Farmers suggested that the treasury print 'greenbacks' (that's dollars that weren't backed by gold) to create inflation. Even though the 'Greenback Party' organized and ran a presidential candidate in 1876, '80 and '84, the nation wasn't ready for such a radical idea. But a related idea did catch on. The treasury could reinstate the use of silver as well as gold to back dollars, and, therefore, increase the money supply. This platform was advanced by a new political party, the Populists (sometimes also called the People's Party).
Since the end of President Grant's term in 1877, politicians hadn't attempted to pass much significant federal legislation beyond civil service reform. The Populist Party changed that. In addition to the free coinage of silver, the Populists proposed several economic and democratic reforms. Among other ideas, they demanded a graduated income tax (keep in mind that there was no income tax at the time; this would have replaced property taxes, which hit farmers the hardest and shifted the tax burden to big business), government ownership of railroads and telegraph lines, the abolition of national banks and lowering protective tariffs for manufacturing.
They also called for a one-term limit for the presidency (at the time, there was no limit), the direct, popular election of senators (at the time, they were selected by each state's legislature), recalls on public officials and secret ballots.
The Populists ran James Weaver as their presidential candidate in 1892. Weaver garnered more than 8% of the vote, forcing the other parties and the nation to pay attention. Their campaign downplayed international markets and economic realities and focused instead on a 'conspiracy' of Eastern financial interests that sought to replace America's agrarian tradition with an industrial future. With such a specific target, the Populists drew in more support (including many non-agricultural workers) during an economic recession that hit the next year from people who could all identify with the farmers' victimization by Big Money. As the 1896 presidential election loomed, the Populists forced the other political parties into high gear.
Most Populists had defected from the Democrat Party. In response, the Democratic candidate for the 1896 election, William Jennings Bryan, adopted some of the Populist Party's goals to win them back. At the national convention, Bryan delivered his famous 'Cross of Gold' speech, in which he condemned the gold standard, saying, 'You shall not press down upon the brow of labor this crown of thorns; you shall not crucify mankind upon a cross of gold.' This ringing endorsement for free silver appealed to both farmers and the urban working class. Bryan's speech was a stroke of political genius. A few days after the Democrats nominated him for president, the Populist Party nominated him, too.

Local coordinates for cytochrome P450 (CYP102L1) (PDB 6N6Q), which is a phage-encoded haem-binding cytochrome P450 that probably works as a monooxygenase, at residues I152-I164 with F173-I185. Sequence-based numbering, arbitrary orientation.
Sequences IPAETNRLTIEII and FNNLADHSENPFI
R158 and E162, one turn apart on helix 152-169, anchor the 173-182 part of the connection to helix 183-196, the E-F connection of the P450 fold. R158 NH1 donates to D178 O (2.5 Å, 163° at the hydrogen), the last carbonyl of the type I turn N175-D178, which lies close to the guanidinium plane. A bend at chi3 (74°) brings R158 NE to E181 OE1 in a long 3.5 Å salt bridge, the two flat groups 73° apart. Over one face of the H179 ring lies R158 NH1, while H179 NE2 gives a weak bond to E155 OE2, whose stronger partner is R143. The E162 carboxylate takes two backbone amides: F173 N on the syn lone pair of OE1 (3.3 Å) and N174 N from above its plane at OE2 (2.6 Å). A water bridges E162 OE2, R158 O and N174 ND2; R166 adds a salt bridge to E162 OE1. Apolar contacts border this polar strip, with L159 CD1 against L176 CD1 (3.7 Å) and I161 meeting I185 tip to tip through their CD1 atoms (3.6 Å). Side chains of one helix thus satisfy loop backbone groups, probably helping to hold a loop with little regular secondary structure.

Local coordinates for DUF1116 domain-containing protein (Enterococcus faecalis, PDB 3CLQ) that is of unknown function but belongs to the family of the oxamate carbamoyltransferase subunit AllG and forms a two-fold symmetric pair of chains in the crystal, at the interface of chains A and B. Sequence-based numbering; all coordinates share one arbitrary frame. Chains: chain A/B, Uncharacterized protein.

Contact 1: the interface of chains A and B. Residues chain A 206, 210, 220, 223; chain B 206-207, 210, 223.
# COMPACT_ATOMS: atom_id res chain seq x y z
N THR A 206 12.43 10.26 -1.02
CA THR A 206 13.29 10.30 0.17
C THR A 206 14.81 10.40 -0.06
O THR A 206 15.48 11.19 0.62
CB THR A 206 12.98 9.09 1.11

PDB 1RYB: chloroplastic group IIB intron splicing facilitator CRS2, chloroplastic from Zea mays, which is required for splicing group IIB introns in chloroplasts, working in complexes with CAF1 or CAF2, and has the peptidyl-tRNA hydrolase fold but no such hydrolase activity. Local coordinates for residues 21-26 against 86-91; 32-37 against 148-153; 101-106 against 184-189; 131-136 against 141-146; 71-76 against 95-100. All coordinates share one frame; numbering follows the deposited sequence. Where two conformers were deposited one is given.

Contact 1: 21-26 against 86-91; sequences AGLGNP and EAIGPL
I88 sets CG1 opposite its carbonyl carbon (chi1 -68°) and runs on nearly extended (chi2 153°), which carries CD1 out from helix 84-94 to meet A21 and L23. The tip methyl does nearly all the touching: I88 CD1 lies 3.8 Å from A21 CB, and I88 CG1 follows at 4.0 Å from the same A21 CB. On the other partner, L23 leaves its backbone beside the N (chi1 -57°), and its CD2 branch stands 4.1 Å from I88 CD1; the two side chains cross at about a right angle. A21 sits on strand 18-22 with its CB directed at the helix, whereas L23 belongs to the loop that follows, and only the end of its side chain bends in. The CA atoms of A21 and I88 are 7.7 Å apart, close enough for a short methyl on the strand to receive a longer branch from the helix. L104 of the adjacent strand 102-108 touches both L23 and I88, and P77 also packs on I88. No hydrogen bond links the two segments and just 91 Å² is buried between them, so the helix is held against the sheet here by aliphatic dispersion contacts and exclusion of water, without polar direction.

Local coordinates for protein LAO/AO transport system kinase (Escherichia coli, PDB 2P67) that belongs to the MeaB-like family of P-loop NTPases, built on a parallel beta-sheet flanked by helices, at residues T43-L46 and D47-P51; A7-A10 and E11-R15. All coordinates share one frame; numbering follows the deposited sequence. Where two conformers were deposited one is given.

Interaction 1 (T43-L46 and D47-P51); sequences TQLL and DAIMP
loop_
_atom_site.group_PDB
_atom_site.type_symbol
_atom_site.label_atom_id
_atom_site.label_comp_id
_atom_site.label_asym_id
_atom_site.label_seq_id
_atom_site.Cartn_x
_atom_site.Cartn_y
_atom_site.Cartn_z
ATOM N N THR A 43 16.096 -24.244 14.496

The decision was actually the beginning of the end for the Populists. They lost their political identity and were absorbed by the Democrats, who would never endorse their entire platform. Bryan lost the 1896 election, and the newly elected William McKinley (a Republican) committed the nation firmly to the gold standard and continued policies that favored economic growth through industry.
However, inflation was achieved anyway after gold was discovered in the Yukon, and bad harvests in Europe expanded overseas markets and drove up food prices. The Progressives would soon advance many of the policies originally endorsed by the Populists. Incidentally, the Grange reverted to its role as a social support network and exists to this day.
Let's review. American farmers faced dire political and economic circumstances during the Gilded Age, as federal policy favored industry and prices fell as a result of international economic factors. Farmers first organized themselves through the Granger movement and later through the more political Farmers' Alliances, promoting ideas to combat monopolistic pricing by the railroads and other detrimental federal policies.
The Granger laws began to address these problems at the state level, but a Supreme Court case in 1886 overturned them, forcing farmers to look for solutions at the national level. They formed the Populist Party, whose goals were the free coinage of silver and other reforms, like a graduated income tax and direct election of senators. James Weaver, the Populist candidate in the 1892 presidential election, won more than 8% of the vote, bringing the Party's agenda into the national spotlight. In the 1896 election, Democratic candidate William Jennings Bryan co-opted the free silver issue, winning the Populist Party's nomination as well. It was the end of the Populist movement.
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Back To CourseHistory 104: US History II
14 chapters | 111 lessons | 10 flashcard sets